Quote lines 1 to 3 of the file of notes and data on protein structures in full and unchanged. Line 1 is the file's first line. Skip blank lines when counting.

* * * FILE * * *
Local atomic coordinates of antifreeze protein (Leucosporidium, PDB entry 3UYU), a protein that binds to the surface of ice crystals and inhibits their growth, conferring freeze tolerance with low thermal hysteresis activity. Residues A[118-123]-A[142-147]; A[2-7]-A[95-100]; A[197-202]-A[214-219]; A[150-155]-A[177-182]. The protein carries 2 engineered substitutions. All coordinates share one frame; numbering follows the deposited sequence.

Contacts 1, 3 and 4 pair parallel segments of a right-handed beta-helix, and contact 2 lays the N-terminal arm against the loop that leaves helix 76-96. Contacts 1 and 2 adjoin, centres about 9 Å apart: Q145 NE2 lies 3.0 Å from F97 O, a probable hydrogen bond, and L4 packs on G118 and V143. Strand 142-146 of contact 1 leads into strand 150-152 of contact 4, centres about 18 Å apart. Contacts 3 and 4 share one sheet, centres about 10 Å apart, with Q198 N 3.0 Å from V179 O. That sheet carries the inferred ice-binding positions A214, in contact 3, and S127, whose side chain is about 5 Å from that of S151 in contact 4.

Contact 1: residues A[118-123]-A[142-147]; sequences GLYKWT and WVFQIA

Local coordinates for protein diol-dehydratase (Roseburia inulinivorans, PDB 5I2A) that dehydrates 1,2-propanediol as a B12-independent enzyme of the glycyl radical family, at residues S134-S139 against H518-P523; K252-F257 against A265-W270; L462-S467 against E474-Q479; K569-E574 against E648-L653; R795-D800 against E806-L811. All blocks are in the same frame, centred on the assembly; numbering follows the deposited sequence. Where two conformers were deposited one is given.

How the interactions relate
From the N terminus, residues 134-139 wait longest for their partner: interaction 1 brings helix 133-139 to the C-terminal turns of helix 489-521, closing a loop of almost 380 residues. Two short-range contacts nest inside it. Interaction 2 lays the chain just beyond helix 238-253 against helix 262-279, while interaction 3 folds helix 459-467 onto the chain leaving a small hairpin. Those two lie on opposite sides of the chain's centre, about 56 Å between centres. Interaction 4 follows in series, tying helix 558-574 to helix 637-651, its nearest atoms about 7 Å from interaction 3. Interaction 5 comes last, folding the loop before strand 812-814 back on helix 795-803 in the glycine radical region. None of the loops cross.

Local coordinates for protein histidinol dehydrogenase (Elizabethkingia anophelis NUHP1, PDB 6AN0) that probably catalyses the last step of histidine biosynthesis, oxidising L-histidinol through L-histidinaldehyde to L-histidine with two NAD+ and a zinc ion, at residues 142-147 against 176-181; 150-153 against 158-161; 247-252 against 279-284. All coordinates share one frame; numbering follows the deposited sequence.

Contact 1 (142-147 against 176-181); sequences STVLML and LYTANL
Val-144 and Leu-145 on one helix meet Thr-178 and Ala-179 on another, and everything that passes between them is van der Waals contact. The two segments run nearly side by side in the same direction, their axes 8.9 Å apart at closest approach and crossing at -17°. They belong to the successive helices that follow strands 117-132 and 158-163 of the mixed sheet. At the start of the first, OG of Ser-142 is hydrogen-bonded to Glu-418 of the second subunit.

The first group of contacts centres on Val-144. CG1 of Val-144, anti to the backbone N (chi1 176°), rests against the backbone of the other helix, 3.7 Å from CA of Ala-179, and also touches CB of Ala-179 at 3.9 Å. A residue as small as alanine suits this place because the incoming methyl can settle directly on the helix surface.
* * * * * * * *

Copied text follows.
Local atomic coordinates of antifreeze protein (Leucosporidium, PDB entry 3UYU), a protein that binds to the surface of ice crystals and inhibits their growth, conferring freeze tolerance with low thermal hysteresis activity. Residues A[118-123]-A[142-147]; A[2-7]-A[95-100]; A[197-202]-A[214-219]; A[150-155]-A[177-182]. The protein carries 2 engineered substitutions. All coordinates share one frame; numbering follows the deposited sequence.

Contacts 1, 3 and 4 pair parallel segments of a right-handed beta-helix, and contact 2 lays the N-terminal arm against the loop that leaves helix 76-96. Contacts 1 and 2 adjoin, centres about 9 Å apart: Q145 NE2 lies 3.0 Å from F97 O, a probable hydrogen bond, and L4 packs on G118 and V143. Strand 142-146 of contact 1 leads into strand 150-152 of contact 4, centres about 18 Å apart. Contacts 3 and 4 share one sheet, centres about 10 Å apart, with Q198 N 3.0 Å from V179 O. That sheet carries the inferred ice-binding positions A214, in contact 3, and S127, whose side chain is about 5 Å from that of S151 in contact 4.

Contact 1: residues A[118-123]-A[142-147]; sequences GLYKWT and WVFQIA